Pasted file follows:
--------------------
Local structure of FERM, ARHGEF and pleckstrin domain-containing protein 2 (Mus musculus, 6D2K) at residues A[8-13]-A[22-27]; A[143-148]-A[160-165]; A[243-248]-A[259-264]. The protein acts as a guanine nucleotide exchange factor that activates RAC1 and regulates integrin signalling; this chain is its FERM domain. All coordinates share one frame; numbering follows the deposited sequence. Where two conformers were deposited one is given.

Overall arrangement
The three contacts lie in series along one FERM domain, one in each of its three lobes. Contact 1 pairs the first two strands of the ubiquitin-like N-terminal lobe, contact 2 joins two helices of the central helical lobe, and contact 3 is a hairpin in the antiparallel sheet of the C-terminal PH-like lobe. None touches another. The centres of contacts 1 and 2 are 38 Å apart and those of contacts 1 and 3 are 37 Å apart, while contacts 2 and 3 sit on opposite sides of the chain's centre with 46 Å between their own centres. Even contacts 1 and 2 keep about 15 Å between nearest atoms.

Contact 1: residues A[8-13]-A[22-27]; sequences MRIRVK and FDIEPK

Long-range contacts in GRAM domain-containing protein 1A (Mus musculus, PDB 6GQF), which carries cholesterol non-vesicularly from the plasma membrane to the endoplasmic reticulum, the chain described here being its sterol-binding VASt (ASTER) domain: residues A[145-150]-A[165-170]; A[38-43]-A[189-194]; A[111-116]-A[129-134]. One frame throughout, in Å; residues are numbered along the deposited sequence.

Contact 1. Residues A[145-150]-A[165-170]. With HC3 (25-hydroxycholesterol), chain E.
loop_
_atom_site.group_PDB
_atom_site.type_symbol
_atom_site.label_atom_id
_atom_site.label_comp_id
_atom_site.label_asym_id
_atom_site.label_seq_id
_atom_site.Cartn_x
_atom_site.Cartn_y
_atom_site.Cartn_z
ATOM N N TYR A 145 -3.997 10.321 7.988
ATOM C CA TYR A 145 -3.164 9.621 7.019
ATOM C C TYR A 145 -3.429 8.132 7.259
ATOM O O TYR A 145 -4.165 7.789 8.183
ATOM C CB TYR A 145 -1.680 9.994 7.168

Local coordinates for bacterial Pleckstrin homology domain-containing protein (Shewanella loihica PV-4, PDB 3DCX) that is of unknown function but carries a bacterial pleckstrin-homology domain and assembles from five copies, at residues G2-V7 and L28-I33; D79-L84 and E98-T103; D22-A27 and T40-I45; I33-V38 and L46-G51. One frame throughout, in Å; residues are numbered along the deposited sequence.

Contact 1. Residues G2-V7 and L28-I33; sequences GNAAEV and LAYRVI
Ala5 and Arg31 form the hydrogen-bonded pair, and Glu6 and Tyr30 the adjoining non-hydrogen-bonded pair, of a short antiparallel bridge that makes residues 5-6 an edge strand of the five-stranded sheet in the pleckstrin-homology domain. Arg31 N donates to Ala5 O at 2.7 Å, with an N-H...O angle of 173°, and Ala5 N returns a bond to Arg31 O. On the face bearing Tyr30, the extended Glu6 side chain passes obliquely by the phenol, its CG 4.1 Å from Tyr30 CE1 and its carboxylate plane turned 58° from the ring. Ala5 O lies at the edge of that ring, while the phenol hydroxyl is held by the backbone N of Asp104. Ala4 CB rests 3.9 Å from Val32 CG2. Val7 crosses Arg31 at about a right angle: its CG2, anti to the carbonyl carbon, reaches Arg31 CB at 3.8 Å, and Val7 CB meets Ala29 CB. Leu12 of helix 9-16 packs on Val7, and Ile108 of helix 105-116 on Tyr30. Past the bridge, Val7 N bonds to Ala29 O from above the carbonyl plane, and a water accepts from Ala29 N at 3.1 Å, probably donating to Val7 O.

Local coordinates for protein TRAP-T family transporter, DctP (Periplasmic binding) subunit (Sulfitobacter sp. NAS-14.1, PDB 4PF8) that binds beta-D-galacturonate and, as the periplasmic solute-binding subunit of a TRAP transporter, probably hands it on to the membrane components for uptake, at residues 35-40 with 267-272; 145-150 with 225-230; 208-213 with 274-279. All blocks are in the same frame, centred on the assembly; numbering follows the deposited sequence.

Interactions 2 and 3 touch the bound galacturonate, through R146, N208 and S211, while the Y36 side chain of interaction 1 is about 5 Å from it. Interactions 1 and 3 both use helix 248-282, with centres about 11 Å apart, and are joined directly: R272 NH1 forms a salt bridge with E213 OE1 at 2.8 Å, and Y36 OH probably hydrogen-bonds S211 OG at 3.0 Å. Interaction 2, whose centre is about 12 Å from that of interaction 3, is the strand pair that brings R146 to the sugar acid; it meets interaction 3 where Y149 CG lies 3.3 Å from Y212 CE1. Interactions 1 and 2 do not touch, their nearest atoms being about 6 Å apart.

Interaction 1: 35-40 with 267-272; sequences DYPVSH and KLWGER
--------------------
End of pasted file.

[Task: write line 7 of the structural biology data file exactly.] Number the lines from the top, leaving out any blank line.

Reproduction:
loop_